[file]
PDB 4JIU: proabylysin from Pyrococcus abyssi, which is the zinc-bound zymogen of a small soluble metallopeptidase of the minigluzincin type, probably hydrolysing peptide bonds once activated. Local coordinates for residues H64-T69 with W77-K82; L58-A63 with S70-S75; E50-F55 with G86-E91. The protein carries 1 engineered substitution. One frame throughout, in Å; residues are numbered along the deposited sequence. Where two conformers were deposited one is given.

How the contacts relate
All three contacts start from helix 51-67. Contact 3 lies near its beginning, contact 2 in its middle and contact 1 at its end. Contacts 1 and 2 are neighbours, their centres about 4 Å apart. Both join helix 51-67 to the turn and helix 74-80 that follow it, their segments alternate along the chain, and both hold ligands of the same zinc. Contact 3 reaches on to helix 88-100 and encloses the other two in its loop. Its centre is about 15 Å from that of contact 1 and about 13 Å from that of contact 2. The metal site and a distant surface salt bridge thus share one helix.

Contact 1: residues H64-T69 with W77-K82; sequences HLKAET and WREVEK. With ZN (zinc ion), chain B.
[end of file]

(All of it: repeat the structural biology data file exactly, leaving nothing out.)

PDB 4JIU: proabylysin from Pyrococcus abyssi, which is the zinc-bound zymogen of a small soluble metallopeptidase of the minigluzincin type, probably hydrolysing peptide bonds once activated. Local coordinates for residues H64-T69 with W77-K82; L58-A63 with S70-S75; E50-F55 with G86-E91. The protein carries 1 engineered substitution. One frame throughout, in Å; residues are numbered along the deposited sequence. Where two conformers were deposited one is given.

How the contacts relate
All three contacts start from helix 51-67. Contact 3 lies near its beginning, contact 2 in its middle and contact 1 at its end. Contacts 1 and 2 are neighbours, their centres about 4 Å apart. Both join helix 51-67 to the turn and helix 74-80 that follow it, their segments alternate along the chain, and both hold ligands of the same zinc. Contact 3 reaches on to helix 88-100 and encloses the other two in its loop. Its centre is about 15 Å from that of contact 1 and about 13 Å from that of contact 2. The metal site and a distant surface salt bridge thus share one helix.

Contact 1: residues H64-T69 with W77-K82; sequences HLKAET and WREVEK. With ZN (zinc ion), chain B.